The side-quests and, even the Enigma Extortion data, while I described as enjoyable, are mostly enjoyable because they allow you an excuse to chew on the scenery and provide the aesthetic of more bang for your buck. In truth, the Extortion Data is busy-work, with most of the Data being hidden in uninspired locations, meanwhile, the Easter Eggs and content building to the series’ lore feels often anemic. Elements implemented such as Detective Mode feel widely lacking, with what feels like a very simplified, and ultimately dumb execution. The highlights of the series such as stealth missions also felt a little underwhelming, with a lot of them feeling easier than year’s past. I’ve heard some others say that the boss-battles were improved in Arkham Origins, but I don’t really share the sentiment. Although, it’s arguable that boss-battles have always been one of the weaker traits of the series, I don’t think Origins bucks off that criticism, even if I did enjoy the hand-to-hand boss-battle with Slade Wilson.
I think the best way to describe Batman: Arkham Origins overall is something I said when I first played at the time of its release, having now played it a second-time and re-collected all of the Extortion Data for a second time, as well. Batman: Arkham Origins is an enjoyable Batman experience that’s biggest detriment is the price of the standard. If Batman: Arkham Origins was released before every other installment in the series, if it was released right after the Batman Begins video-game adaptation, it would been received with high-marks. Unfortunately, at this stage of the game, Arkham Origins delivered an average gaming experience that, years prior, would have been considered a great superhero game, but, now, hereafter, is just not up to snuff with what has been done.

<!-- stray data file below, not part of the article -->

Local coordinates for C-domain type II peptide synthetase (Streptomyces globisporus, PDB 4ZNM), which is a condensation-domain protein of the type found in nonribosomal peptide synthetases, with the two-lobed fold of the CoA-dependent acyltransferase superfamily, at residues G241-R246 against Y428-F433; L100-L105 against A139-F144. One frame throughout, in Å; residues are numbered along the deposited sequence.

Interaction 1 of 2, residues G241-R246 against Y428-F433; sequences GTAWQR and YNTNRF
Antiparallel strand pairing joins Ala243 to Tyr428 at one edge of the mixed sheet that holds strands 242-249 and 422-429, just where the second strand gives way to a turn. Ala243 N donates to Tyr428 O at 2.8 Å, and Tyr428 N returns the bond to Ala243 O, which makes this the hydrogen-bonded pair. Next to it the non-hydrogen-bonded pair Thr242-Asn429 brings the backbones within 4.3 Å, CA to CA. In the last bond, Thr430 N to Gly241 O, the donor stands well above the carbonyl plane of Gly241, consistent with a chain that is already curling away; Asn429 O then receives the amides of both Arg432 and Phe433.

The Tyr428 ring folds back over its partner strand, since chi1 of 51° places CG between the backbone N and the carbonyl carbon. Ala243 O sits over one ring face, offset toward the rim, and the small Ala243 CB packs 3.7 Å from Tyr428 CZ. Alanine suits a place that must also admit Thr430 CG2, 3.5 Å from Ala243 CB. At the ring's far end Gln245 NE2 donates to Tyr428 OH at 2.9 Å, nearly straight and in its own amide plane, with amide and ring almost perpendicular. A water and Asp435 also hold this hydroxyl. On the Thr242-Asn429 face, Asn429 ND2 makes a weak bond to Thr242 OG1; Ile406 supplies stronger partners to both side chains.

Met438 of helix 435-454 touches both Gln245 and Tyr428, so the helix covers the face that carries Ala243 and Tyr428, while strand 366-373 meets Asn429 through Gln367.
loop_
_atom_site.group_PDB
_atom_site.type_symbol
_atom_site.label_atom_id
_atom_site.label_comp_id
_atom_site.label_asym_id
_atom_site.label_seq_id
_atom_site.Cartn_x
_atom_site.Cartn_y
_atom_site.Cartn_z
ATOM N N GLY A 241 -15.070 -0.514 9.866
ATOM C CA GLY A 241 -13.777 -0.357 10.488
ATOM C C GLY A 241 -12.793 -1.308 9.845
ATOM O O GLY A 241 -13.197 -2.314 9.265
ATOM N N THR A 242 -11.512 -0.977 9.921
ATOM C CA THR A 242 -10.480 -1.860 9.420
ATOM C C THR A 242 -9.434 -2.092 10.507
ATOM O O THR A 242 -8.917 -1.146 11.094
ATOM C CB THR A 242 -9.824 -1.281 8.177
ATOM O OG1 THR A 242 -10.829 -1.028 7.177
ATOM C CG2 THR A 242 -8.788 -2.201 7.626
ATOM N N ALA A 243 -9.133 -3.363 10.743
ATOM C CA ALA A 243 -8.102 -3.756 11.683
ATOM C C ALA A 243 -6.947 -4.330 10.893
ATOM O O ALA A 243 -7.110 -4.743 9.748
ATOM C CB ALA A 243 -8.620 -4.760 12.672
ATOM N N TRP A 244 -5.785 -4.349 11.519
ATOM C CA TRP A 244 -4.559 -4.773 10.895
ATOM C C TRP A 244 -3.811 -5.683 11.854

Frankly put, in a series of 9’s and 10’s, Arkham Origins delivers a 7. Plagued with glitches and technical issues, a story-line that rehashes characters and doesn’t innovate, and other problems I’ve mentioned, Batman: Arkham Origins is, and feels like, an incremental hold-over in the series, and one that, although isn’t nearly bad enough to be forgotten, is unfortunately forgettable.